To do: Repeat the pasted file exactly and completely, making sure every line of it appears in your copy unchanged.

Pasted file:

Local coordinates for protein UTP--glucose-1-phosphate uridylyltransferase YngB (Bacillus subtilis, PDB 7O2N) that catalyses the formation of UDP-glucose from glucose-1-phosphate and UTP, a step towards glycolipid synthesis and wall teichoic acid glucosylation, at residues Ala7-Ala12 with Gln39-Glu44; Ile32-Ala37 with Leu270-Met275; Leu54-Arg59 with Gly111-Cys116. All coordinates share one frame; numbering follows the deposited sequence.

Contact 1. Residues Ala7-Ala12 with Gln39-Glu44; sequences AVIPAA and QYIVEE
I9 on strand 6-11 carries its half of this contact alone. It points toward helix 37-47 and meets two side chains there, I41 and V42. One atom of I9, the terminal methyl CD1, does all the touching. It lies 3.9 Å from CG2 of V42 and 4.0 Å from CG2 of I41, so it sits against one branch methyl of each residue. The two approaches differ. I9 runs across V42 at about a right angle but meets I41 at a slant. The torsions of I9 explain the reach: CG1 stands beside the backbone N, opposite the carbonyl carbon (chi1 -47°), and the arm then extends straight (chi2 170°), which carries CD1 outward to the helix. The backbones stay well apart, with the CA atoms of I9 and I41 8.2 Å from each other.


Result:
Local coordinates for protein UTP--glucose-1-phosphate uridylyltransferase YngB (Bacillus subtilis, PDB 7O2N) that catalyses the formation of UDP-glucose from glucose-1-phosphate and UTP, a step towards glycolipid synthesis and wall teichoic acid glucosylation, at residues Ala7-Ala12 with Gln39-Glu44; Ile32-Ala37 with Leu270-Met275; Leu54-Arg59 with Gly111-Cys116. All coordinates share one frame; numbering follows the deposited sequence.

Contact 1. Residues Ala7-Ala12 with Gln39-Glu44; sequences AVIPAA and QYIVEE
I9 on strand 6-11 carries its half of this contact alone. It points toward helix 37-47 and meets two side chains there, I41 and V42. One atom of I9, the terminal methyl CD1, does all the touching. It lies 3.9 Å from CG2 of V42 and 4.0 Å from CG2 of I41, so it sits against one branch methyl of each residue. The two approaches differ. I9 runs across V42 at about a right angle but meets I41 at a slant. The torsions of I9 explain the reach: CG1 stands beside the backbone N, opposite the carbonyl carbon (chi1 -47°), and the arm then extends straight (chi2 170°), which carries CD1 outward to the helix. The backbones stay well apart, with the CA atoms of I9 and I41 8.2 Å from each other.